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(Image: The Spinoff)
(Image: The Spinoff)

ĀteaAugust 21, 2020

Whose data is it anyway?

(Image: The Spinoff)
(Image: The Spinoff)

The digital capture of our public and private lives is occurring in complex and often hidden ways. But who decides how that information is used? And how do Māori exercise their right to retain sovereignty over their data?

Unplugging or opting out of digital data capture is hard, even for the tech savvy. Government agencies and corporates are increasingly able to identify and monitor individuals and groups without requiring active consent. Take, for example, the controversial 2018 Census that missed one third of Māori and Pacific peoples. Stats NZ was able to salvage the $120m-plus operation by finding missing individuals in other government records, including prisons, and adding them to the census dataset. Census participation is compulsory under the Statistics Act and the linked data were de-identified. Nevertheless, the 2018 census was dramatically different from the approach that generations of New Zealanders have come to know and trust.

In a data-driven world, even the humble toilet has become a treasure trove of information. As part of the NZ Police’s national wastewater drug-testing programme, ESR routinely tests community wastewater – untreated sewage – to detect levels of methamphetamine and other illicit drugs. According to the ESR website, the testing provides real-time intelligence about drug consumption in our towns and cities. By no means is this practice unique to Aotearoa. Wastewater-based epidemiology is a growing global field that has its origins in drug detection. In recent years it has evolved to include testing exposure to environment contaminants, pathogens and infectious diseases including Covid-19.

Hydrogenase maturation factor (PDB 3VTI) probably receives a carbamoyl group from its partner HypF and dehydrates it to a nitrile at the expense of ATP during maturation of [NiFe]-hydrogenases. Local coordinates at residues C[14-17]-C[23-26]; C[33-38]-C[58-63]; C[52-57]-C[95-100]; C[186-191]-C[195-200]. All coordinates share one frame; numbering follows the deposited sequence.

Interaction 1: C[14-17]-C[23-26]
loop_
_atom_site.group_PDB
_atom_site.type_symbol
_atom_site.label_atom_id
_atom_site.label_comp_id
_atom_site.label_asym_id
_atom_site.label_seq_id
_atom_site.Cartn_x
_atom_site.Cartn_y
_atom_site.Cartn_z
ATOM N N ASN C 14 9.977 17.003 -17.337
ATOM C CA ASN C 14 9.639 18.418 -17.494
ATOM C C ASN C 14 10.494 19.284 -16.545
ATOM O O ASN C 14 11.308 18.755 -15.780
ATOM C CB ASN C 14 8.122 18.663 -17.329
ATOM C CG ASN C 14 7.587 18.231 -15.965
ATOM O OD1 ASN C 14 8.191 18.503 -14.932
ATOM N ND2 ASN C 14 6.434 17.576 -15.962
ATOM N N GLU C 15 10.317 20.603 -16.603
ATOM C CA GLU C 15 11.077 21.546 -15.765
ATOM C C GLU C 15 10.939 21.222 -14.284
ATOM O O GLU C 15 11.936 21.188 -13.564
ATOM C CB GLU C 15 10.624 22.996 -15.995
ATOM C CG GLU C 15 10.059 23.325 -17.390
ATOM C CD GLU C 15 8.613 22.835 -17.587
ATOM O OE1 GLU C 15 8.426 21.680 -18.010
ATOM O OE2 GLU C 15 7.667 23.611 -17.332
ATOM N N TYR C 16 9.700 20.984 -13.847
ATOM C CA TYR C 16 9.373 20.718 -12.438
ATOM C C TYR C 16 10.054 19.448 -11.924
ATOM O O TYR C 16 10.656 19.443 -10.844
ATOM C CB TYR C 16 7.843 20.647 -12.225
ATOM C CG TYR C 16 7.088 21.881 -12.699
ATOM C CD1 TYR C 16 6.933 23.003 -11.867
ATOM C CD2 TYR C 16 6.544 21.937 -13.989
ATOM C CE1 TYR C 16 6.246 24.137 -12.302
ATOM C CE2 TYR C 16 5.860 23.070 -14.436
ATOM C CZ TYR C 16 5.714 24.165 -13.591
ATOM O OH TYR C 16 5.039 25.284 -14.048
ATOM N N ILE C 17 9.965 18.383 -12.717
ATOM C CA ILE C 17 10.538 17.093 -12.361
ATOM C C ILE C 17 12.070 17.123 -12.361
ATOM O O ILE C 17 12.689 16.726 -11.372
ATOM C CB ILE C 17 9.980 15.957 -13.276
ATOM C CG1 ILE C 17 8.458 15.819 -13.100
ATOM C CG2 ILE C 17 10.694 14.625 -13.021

The examples given here – and these are just two of many – comply with legal settings and individual privacy requirements. But they highlight broader questions about the ethics of new technologies and data practices. Are these ways of collecting, sharing and analysing data ethical? Whose ethics and values prevail? And who gets to decide? These examples suggest that a rigid focus on individual data rights and protection is too narrow, and that a profoundly different approach and set of values is needed.

Māori have age-old systems and protocols around the protection and sharing of collective knowledge and are well positioned to reimagine tikanga for technology in a digital age. We also know only too well what it’s like to be the targets of data surveillance.

To that end, the claim that technology is part of the inevitable march of progress – that we need to get on board the waka or get left behind – has a familiar ring.

In Aotearoa, state institutions such as native schools, child “welfare” and the precursor to the statistics department were instrumental in furthering state goals of assimilation. Contemporary surveillance practices rely on expanded state powers through legislation (eg the Terrorism Suppression Act 2002) and the sharing of big and linked administrative datasets. Over-surveillance of Māori means that data about Māori individuals and whānau are more likely to be included in government datasets (eg forensic DNA databanks), particularly those capturing sub-populations in perceived need of intervention.